There is a double irony to that, because in pursuit of their 51% majority the Rovians have repeatedly felt compelled to betray their own conservative base -- digging into the pork barrel with both hands, passing the biggest boost in entitlement spending since Social Security was COLAized, cozying up to the gambling industry, etc. All so they can attract that 10 to 15 percentage point sliver of uncommitted voters, while giving nothing but the finger to Democrats and Democratic leaners, even though many of the latter were ripe for the picking in the wake of 9/11.

So now they have the worst of all worlds -- a Democratic base ready to walk over burning coals to vote against them, a broad mass of centrist ex-supporters who feel badly used and abused, and and a conservative base that is disillusioned and disgusted with the cynical compromises required by the 51% strategy.

Is it any wonder Shrub is cranking up the hateful, divisive rhetoric in a last, desperate attempt to make the old 9/11 magic work one more time? Fear literally is the only thing they have -- plus the bully pulpit and the money to spread that fear across the airwaves. But this certainly isn't the negation of Rove's original political hopes, it's a last-ditch defense of them.

Maybe it will work and maybe it won't. But the important lesson (one the Ronald Brownsteins of the world will never, ever mention in print) is what Rove's 51% strategy says about the America's future. Because if Turd Blossom is right (and he may well be) then this isn't really one country any more. It's a battlefield divided between two bitterly hostile partisan armies, with an indeterminate number of undecided or uncommitted voters -- "the civilians" -- left stranded out in no man's land.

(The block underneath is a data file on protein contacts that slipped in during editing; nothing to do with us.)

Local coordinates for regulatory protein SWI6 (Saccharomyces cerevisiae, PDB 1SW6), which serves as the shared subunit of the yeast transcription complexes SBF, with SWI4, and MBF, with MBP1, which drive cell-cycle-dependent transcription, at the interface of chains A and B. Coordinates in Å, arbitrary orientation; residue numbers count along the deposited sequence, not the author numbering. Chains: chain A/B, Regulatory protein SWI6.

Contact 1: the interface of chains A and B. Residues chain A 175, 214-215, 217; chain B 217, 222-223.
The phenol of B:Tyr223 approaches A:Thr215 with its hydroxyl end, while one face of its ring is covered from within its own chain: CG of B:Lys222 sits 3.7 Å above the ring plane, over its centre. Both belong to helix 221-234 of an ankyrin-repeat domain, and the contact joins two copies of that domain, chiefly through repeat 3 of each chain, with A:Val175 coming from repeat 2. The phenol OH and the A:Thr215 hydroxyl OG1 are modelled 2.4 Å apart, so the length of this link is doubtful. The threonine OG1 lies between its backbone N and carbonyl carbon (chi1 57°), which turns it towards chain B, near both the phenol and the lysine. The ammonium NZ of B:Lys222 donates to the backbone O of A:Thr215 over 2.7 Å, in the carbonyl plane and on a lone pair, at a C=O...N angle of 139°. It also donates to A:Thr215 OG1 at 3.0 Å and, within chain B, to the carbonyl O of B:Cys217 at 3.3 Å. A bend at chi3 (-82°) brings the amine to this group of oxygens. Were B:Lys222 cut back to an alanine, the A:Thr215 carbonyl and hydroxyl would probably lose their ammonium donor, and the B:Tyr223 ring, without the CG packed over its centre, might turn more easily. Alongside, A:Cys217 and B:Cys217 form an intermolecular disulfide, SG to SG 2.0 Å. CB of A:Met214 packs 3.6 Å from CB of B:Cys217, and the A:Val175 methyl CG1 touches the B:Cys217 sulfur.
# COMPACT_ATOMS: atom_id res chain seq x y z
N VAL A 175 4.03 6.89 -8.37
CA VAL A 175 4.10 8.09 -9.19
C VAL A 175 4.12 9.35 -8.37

Karl's OK with this, conceptually. He may be losing this particular battle, but those are just the fortunes of war. They'll be other opportunities to counterattack. Karl's troops are also OK with this -- they don't really see their political enemies as their fellow citizens any more, if they ever did. As one former White House speech writer puts it:

Friends, neighbors, and countrymen of the Left: I hate your lying guts

I guess I'm OK with it, too. After all, I hate them just as deeply as they hate me, if not more so. I also don't see much of a future in the plutocratic fraud that goes by the name of "democracy" in this country, nor do I expect the hollow men of the punditburo to suddenly wake up one day and see reality, no matter how patiently and politely they're asked to open their fucking eyes.

So why bother pretending to be polite? Why not turn politics into the verbal equivalent of mud wrestling.

But while Karl may be OK with this, and the pod people of the authoritarian right may be OK with this, and I may be OK with it, I don't think the indeterminate number of uncommitted voters who are stranded out there between the partisan lines are OK with it. They seem to want something more than a 51% solution, and they don't seem to understand why they can't have it.

Who's going to tell them?
Posted by billmon at 03:30 PM
Is this where we really are? Are we in a religious war between the American evangelists and the modernists, with a large group in the middle who don't know really which side to choose?

Dear God, I hope not. Go back and read the history of England between about 1500 and 1700. We don't need that war all over again. There isn't that much disagreement between us modernista and the religous evangelists for it to be worth killing or imprisoning each other. But that is where this is headed.